Since camp you have met up with several of your fellow campers. How important is the social aspect to your running, and why do you think women find this easier than men?
The social aspect is an incredibly important part of my running – I don’t think I would have stuck with it as long if it wasn’t for the social aspect of it. I get together for a long run with one of my best friends at least every other Sunday, and we have built a special relationship and support system through this partnership. I also volunteer with a local animal rescue group, running with shelter dogs, and this is a great way to be social with both people and animals! I think that women find the social aspect of running easier for a couple of reasons. In our culture, we are not raised to be as competitive, and while not all aspects of this are positive, I do think that women tend to be better cheerleaders for each other as runners because of this. Also, women running competitively is still a relatively recent phenomenon, and every time I see a woman be successful it feels like one of the tribe has won! I don’t run with a lot of men, but I also think that the women I run with are also drawn to it because of the strength it gives them, and that’s always stronger when the group comes together.
Can you share something that is uniquely Emily that no one would know by looking at you?
A lot of people would probably not guess (or maybe may not even understand!) that I am an ambivert. I love connecting with people, and have a lot of strong friendships – once I open up to people I can form deep bonds quickly. However, I also still need my alone time in order to keep myself centered, and that may not always be apparent to people who see me as someone with a crowded work and social calendar. Other interesting tidbits: I love to cook, I was a music major in college, and I have recently taken up indoor rock climbing!
Have the lessons you learned from running and camp had any impact on your professional life, and if so, how?
I think that Camp really helped me to see myself as an athlete, a label which I would never have thought I had earned before. I have taken this self perception and have already been able to apply it, knowing now that I don’t need to wait for other people’s approval or labels for my own positive affirmations.
I have also really learned true resilience through my running practice. When I finished my first marathon, someone said to me “you just ran a marathon, now you know you can do anything”. I really try to hold true to this and don’t accept the word “can’t”, whether it is my own perception or someone else’s. When I am having a tough time in another area of my life, I remember the lesson of pain being temporary that I have learned on many runs!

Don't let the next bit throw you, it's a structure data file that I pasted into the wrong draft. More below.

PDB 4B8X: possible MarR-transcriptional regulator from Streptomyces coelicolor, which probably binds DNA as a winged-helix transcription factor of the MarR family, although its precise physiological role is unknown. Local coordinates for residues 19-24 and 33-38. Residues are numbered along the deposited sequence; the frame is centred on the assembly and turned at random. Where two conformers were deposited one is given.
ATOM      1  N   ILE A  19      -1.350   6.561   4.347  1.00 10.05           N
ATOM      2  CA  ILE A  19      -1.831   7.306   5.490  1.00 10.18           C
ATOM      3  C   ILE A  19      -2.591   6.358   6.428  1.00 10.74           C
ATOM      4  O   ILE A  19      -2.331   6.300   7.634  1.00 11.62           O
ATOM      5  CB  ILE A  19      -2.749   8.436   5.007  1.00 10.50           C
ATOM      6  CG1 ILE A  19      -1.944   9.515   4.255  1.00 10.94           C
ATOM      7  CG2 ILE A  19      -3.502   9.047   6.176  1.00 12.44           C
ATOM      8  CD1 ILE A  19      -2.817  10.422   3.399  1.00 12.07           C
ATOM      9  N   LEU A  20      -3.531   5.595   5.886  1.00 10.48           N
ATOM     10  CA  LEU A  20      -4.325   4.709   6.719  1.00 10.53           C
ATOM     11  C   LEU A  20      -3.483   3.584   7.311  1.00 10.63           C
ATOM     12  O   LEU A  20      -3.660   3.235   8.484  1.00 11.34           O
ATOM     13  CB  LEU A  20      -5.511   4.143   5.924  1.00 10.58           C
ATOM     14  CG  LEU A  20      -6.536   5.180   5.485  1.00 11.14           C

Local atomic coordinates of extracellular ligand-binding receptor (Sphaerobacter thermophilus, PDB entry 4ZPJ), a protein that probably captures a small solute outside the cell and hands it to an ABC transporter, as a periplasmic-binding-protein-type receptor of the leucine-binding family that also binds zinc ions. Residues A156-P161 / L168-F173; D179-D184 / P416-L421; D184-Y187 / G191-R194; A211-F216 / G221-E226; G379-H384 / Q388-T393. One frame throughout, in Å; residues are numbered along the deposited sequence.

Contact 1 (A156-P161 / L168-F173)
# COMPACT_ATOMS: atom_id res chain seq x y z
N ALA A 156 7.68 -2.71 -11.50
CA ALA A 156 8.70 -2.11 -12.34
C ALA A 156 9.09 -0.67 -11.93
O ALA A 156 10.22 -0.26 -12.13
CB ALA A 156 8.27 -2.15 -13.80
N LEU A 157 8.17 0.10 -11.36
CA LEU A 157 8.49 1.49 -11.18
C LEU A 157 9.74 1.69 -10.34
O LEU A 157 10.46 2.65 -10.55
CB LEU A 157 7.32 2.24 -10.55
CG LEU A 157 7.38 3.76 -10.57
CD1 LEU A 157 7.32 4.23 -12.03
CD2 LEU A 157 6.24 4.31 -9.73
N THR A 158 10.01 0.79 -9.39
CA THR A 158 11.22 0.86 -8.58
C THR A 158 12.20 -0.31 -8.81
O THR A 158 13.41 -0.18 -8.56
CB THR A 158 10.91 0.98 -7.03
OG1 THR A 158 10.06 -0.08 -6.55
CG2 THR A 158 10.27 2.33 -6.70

I have also learned about self care, and that it is necessary to rest and recover to keep going in the long run. This applies to running but it is such a large metaphor for life! I especially get this when I recently decided to downshift from a full to a half marathon in my most recent race. This fall was just not going well for training, and now I feel like I will have the strength over the long run as the result of this decision.
My goal since I left camp has really been to focus on running for enjoyment, and I want to continue to do so. I am applying for Executive MBA programs to start in the fall of 2018, and my time is more challenged now than ever, so I want to focus on running mostly for fun and not for mileage or timing goals. That being said, I would like to complete one more marathon before I start business school, and I would also like to complete a sprint triathlon before summer 2018. Plus the campers and I are planning a relay race for this summer as well, so I’ve already got a full docket! I also want to continue my wellness journey and focus on my overall health through positive body image, nutrition, and self-care. I have made such great strides in this area in the past year, and I feel great as a result so I want to continue.
Would you like to be a part of the Positive Running Movement? Our bi-weekly newsletter contains more positive running stories and tips on how to get the best from your positive mind as an athlete.
Sign up for the newsletter on this page – we look forward to hearing from you!
Terry Chiplin, the visionary behind activacuity, provides positive coaching sessions for clients, working with athletes to enable a positive focus on their status and goals. He can also create personalized guided imagery sessions for clients, delivered as an mp3 audio file that you can listen to on multiple devices.activacuity provides a daily dose of positive guided imagery or visualization sessions. Find out what you can do when you make that mind-body connection – check out our subscription options here.
Our goal is to raise $5000 for the Society over the partnership period.